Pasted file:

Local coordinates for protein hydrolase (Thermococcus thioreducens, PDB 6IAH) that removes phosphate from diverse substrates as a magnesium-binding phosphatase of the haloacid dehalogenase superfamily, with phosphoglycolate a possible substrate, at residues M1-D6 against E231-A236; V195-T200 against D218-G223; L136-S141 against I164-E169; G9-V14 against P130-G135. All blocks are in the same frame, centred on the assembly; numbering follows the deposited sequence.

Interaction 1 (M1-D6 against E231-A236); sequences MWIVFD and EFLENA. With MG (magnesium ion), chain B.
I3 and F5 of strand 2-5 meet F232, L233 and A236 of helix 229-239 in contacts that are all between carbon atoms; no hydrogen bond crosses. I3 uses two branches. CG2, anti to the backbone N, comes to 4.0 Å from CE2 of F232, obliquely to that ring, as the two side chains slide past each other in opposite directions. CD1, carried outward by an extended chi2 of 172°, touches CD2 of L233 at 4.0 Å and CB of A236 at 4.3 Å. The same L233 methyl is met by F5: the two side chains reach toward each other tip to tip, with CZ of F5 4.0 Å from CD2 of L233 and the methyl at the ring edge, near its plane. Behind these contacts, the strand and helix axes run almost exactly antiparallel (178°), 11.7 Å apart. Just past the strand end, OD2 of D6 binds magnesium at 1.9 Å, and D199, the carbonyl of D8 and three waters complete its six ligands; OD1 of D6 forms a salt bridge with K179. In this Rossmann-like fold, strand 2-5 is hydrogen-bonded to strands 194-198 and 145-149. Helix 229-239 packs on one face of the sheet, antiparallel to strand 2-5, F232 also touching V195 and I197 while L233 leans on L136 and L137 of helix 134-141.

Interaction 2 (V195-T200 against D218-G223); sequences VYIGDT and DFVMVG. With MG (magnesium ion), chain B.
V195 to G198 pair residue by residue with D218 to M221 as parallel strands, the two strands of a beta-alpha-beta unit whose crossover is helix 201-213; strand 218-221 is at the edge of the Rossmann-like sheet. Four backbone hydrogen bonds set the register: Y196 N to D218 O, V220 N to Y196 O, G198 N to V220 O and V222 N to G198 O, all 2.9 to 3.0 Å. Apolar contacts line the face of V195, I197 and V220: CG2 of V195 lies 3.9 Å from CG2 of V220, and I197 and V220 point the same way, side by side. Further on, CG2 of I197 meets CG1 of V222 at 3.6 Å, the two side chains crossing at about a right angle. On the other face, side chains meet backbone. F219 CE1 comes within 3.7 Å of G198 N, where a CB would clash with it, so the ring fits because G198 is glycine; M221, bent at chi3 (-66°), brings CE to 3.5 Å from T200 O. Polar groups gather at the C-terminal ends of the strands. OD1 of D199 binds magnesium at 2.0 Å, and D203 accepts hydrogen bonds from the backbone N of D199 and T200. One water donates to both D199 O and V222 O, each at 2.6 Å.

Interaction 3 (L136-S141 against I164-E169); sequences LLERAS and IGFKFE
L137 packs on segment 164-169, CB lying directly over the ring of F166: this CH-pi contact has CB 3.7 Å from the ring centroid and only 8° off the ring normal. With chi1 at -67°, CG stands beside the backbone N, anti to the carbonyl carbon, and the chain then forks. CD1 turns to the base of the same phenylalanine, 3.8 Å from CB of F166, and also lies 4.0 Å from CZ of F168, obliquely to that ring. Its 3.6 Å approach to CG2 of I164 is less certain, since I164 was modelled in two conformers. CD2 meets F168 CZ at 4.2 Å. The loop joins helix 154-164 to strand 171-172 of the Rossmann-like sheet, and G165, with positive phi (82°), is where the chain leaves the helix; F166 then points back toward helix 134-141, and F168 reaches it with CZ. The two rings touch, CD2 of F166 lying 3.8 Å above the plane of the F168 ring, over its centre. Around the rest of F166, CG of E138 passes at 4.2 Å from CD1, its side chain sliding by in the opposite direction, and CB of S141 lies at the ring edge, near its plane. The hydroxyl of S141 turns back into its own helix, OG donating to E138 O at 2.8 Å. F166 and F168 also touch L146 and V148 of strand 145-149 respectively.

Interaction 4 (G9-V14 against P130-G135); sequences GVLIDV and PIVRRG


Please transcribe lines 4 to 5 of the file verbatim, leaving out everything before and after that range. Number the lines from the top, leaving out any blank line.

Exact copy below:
Interaction 2 (V195-T200 against D218-G223); sequences VYIGDT and DFVMVG. With MG (magnesium ion), chain B.
V195 to G198 pair residue by residue with D218 to M221 as parallel strands, the two strands of a beta-alpha-beta unit whose crossover is helix 201-213; strand 218-221 is at the edge of the Rossmann-like sheet. Four backbone hydrogen bonds set the register: Y196 N to D218 O, V220 N to Y196 O, G198 N to V220 O and V222 N to G198 O, all 2.9 to 3.0 Å. Apolar contacts line the face of V195, I197 and V220: CG2 of V195 lies 3.9 Å from CG2 of V220, and I197 and V220 point the same way, side by side. Further on, CG2 of I197 meets CG1 of V222 at 3.6 Å, the two side chains crossing at about a right angle. On the other face, side chains meet backbone. F219 CE1 comes within 3.7 Å of G198 N, where a CB would clash with it, so the ring fits because G198 is glycine; M221, bent at chi3 (-66°), brings CE to 3.5 Å from T200 O. Polar groups gather at the C-terminal ends of the strands. OD1 of D199 binds magnesium at 2.0 Å, and D203 accepts hydrogen bonds from the backbone N of D199 and T200. One water donates to both D199 O and V222 O, each at 2.6 Å.